Russia has announced plans for a “rehabilitation center” in the annexed Crimean Peninsula to “re-educate” Muslims considered to be under the influence of “extremist ideology.” The move comes less than a week after Russia’s Federal Security Service (FSB) carried out raids targeting Crimean Tatars thought to be linked to Hizb ut-Tahrir, a pan-Islamist party that is legal in Ukraine. Detained in the raids were 23 civic activists and journalists, all now facing what monitoring group Human Rights in Ukraine calls “fundamentally flawed charges.” The plan is moving ahead despite that fact that Russia’s Human Rights Commissioner pledged last month to review the legality of a 2003 court order labeling Hizb ut-Tahrir a terrorist organization. Hizb ut-Tahrir is banned in 13 countries around the world, but operates legally in the United States and United Kingdom.
In Episode 26 of the CounterVortex podcast, Bill Weinberg notes contradictions and complexities in two world crises depicted in polarized terms by left, right and center alike. The indigenous Tatar people of Crimea, their autonomy and rights abrogated by the illegal Russian occupation, have been drawn into an alliance with Ukraine's ultra-nationalist Right Sector based on their mutual opposition to Putin's annexation of the peninsula. Ukrainian anarchists are meanwhile facing repression for their opposition to Right Sector. Putin, who is cracking down on Russian anarchists who oppose his own ultra-nationalist imperial agenda, has just sent a detachment of Cossack mercenaries to Venezuela to serve as a Praetorian Guard for the embattled Nicolás Maduro. In addition to being opposed by the right-wing pretender Juan Guaidó, Maduro faces a challenge from an independent left that rejects his undemocratic rule as well as US imperial designs on Venezuela. Indigenous peoples such as the Pemón of the Orinoco Basin are also mounting resistance to extractive designs on their territory—regardless of who holds power in Caracas. Can anarchists and the independent left in Ukraine, Russia and Venezuela unite with indigenous peoples such as the Tatars and Pemón to defend freedom and autonomy, and repudiate reactionaries and imperialists on all sides? Listen on SoundCloud, and support our podcast via Patreon. (Photo: EcoPolitica Venezuela)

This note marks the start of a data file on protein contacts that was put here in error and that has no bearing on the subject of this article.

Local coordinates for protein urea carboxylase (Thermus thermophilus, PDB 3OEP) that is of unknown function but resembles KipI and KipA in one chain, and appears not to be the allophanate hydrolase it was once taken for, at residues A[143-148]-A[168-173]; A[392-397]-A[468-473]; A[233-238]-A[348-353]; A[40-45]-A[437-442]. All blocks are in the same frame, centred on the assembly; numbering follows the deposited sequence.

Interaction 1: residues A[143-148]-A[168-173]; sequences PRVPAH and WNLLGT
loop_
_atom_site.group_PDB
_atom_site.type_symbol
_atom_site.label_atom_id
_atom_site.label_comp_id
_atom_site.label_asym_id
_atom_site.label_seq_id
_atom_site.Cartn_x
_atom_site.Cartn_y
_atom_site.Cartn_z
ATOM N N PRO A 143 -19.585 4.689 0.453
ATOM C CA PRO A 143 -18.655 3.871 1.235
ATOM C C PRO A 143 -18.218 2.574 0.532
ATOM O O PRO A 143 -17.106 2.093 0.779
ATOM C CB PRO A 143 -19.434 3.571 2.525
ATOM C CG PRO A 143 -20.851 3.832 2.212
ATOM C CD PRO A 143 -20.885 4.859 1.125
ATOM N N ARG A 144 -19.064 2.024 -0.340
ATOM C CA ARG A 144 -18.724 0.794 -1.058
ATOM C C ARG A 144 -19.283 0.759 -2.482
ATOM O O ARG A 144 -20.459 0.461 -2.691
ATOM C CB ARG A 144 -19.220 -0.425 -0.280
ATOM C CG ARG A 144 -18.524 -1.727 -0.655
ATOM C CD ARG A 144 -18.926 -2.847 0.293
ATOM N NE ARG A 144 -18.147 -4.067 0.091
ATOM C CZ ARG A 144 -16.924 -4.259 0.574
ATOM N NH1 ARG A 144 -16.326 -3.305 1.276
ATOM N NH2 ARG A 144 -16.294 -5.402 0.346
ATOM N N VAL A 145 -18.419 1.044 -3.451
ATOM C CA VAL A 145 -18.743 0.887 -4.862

A 24-year-old Crimean Tatar was sentenced by a court in Russian-annexed Crimea to 10-and-a-half years' imprisonment for supposed involvement in a volunteer force patrolling the border of Crimea and mainland Ukraine to help enforce a blockade. Video evidence introduced in the trial only showed the suspect from behind. Nonetheless, Fevzi Sahandzhy was convicted of being a member of the Asker Battalion—also known as the Noman Çelebicihan Battalion, in honor of the martyred president of the short-lived independent Crimean Republic of 1918. The Battalion began participating in the blockade of Crimea in 2015 to press demands for the release of political prisoners and restoration of freedom of speech and assembly on the peninsula. (Photo: Human Rights in Ukraine)
Russia completed a high-tech security fence along annexed Crimea's border with mainland Ukraine. The fence, more than 60 kilometers long, is topped with barbed wire and equipped with hundreds of sensors. Russia's FSB security agency called the fence a "boundary of engineering structures," and said it is necessary to prevent "infiltration attempts by saboteurs," also citing traffic in drugs, arms and other contraband. The statement boasted of "the most complicated system of alarm sensors in the Isthmus of Perekop," the stretch of land where annexed Crimea borders the Ukrainian mainland. (Photo via ??? ???????)
In Episode 17 of the CounterVortex podcast, Bill Weinberg discusses growing repression against the Tatar people of the Crimea, and the abrogation of their autonomous government by the Russian authorities since Moscow's illegal annexation of the peninsula. This is a clear parallel to violation of the territorial rights of the Lakota people in the United States through construction of the Dakota Access Pipeline, and the legal persecution of indigenous leaders who stood against it. The parallel is even clearer in the cases of the Evenks and Telengit, indigenous peoples of Siberia, resisting Russian construction of pipelines through their traditional lands. Yet the US State Department's Radio Free Europe aggressively covers the Tatar struggle, while Kremlin propaganda organ Russia Today (RT) aggressively covered the Dakota Access protests. Indigenous struggles are exploited in the propaganda game played by the rival superpowers. It is imperative that indigenous peoples and their allies overcome the divide-and-rule game and build solidarity across borders and influence spheres. Listen on SoundCloud, and support our podcast via Patreon.
Four years after Russia's annexation of Crimea, repression is mounting against the peninsula's Tatar people—whose autonomous powers, officially recognized under Ukrainian rule, have been unilaterally revoked. The group Human Rights in Ukraine is demanding that Russian authorities provide details on the death at the hands of Russian agents of Vedzhie Kashka, an 83-year-old veteran of the Crimean Tatar national movement. Last November, a team of Russian National Guard troops and FSB secret police carried out raids in which five Tatar leaders were detained while their homes were searched. Kashka was among those targeted, and died during the operation. An initial report said Kashka had died of natural causes, but an investigation carried out after her family had contracted a lawyer revealed that she had suffered several broken ribs. Kashka was a survivor of Stalin's 1944 deportation of the Crimean Tatars to Uzbekistan. She had been agitating for greater political rights for the Tatar people since they were allowed to return to Crimea in 1954. (Photo: Crimean News Agency)